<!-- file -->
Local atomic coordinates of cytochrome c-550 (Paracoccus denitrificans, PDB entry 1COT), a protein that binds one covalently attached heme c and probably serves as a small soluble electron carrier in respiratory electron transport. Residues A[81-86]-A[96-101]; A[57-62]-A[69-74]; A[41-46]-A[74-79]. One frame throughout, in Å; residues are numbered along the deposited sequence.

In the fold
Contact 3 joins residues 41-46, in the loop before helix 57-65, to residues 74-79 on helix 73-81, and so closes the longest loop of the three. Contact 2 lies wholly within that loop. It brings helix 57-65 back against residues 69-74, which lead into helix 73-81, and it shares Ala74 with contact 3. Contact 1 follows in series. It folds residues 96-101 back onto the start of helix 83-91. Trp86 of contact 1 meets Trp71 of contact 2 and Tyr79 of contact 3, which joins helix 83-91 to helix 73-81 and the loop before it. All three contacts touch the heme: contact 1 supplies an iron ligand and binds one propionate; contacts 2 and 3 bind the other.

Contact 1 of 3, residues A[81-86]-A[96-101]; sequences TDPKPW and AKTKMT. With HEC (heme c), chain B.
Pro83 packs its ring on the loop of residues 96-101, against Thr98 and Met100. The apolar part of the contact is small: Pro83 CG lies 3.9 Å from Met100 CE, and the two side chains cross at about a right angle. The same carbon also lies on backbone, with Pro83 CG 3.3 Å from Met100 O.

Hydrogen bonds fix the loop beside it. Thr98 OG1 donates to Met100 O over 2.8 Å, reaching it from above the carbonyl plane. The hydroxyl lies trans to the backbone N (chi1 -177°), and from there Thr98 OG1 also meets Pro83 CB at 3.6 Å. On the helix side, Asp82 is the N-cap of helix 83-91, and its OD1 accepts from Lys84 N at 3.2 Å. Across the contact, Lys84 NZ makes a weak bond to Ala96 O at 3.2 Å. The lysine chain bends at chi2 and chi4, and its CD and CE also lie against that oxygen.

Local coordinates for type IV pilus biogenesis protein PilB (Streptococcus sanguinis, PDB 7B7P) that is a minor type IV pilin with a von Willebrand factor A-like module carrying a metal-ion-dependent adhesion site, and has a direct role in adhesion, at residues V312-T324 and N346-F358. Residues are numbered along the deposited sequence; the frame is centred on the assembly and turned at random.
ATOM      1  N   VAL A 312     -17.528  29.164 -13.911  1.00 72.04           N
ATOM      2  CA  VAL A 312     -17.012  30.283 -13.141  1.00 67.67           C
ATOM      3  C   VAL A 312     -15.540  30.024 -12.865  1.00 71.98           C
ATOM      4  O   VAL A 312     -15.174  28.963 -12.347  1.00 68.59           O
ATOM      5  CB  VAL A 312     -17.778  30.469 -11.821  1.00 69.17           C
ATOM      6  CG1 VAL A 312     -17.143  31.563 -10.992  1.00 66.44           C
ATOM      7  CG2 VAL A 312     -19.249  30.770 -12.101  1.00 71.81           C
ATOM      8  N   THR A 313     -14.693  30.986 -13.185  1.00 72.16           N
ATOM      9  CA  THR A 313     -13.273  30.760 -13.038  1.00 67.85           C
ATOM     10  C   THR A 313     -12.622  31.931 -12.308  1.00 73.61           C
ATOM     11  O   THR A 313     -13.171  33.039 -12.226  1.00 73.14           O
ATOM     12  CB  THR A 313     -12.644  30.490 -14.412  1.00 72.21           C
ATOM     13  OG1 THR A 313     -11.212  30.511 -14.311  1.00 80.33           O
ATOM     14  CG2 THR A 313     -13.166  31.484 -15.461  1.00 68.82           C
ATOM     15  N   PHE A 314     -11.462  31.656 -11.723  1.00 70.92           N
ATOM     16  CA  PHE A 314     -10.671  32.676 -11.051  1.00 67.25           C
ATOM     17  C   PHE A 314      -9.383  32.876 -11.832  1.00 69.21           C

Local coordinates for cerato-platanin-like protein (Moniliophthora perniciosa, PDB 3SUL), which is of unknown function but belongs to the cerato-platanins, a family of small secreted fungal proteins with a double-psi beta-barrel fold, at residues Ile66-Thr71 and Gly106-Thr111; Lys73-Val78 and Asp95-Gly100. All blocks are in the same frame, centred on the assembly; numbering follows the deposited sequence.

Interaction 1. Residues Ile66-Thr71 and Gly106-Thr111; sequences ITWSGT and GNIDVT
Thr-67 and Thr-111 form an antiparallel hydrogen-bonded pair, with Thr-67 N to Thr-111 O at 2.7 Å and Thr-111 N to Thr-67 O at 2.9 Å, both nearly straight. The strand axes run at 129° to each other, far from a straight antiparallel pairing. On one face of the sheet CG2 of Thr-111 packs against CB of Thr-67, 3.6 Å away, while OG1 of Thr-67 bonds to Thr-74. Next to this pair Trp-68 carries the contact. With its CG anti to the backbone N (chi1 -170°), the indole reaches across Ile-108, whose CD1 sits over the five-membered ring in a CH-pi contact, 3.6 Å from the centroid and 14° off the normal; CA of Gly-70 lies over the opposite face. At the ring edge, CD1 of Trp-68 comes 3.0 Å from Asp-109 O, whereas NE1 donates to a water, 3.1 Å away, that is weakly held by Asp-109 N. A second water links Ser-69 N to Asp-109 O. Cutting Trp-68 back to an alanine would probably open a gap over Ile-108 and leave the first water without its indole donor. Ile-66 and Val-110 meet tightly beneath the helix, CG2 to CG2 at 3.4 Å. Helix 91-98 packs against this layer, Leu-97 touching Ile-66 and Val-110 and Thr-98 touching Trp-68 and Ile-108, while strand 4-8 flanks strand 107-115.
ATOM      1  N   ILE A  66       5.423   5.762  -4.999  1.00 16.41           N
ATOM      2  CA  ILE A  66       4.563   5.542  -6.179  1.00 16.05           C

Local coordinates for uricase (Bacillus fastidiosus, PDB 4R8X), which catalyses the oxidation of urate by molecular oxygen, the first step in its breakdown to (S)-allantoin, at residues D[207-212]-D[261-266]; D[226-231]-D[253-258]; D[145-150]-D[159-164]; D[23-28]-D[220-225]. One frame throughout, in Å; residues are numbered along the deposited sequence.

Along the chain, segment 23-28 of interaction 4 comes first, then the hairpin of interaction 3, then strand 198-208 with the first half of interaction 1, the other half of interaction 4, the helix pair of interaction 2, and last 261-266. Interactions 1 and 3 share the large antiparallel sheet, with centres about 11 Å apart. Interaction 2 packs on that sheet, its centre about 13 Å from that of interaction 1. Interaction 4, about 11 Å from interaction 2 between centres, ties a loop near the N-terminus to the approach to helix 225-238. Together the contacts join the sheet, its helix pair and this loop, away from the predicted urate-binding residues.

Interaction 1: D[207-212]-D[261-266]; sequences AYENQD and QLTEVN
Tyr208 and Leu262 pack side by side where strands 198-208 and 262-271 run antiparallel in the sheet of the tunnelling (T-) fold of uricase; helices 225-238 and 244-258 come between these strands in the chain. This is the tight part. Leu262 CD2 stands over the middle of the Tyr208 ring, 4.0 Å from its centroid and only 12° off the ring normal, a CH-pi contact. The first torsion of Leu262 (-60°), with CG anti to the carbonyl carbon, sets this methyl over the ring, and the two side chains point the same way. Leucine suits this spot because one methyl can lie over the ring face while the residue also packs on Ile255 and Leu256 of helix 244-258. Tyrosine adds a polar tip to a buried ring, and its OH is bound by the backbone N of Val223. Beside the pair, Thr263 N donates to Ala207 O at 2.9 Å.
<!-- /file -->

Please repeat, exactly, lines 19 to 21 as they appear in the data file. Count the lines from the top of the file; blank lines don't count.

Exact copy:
ATOM     12  CB  THR A 313     -12.644  30.490 -14.412  1.00 72.21           C
ATOM     13  OG1 THR A 313     -11.212  30.511 -14.311  1.00 80.33           O
ATOM     14  CG2 THR A 313     -13.166  31.484 -15.461  1.00 68.82           C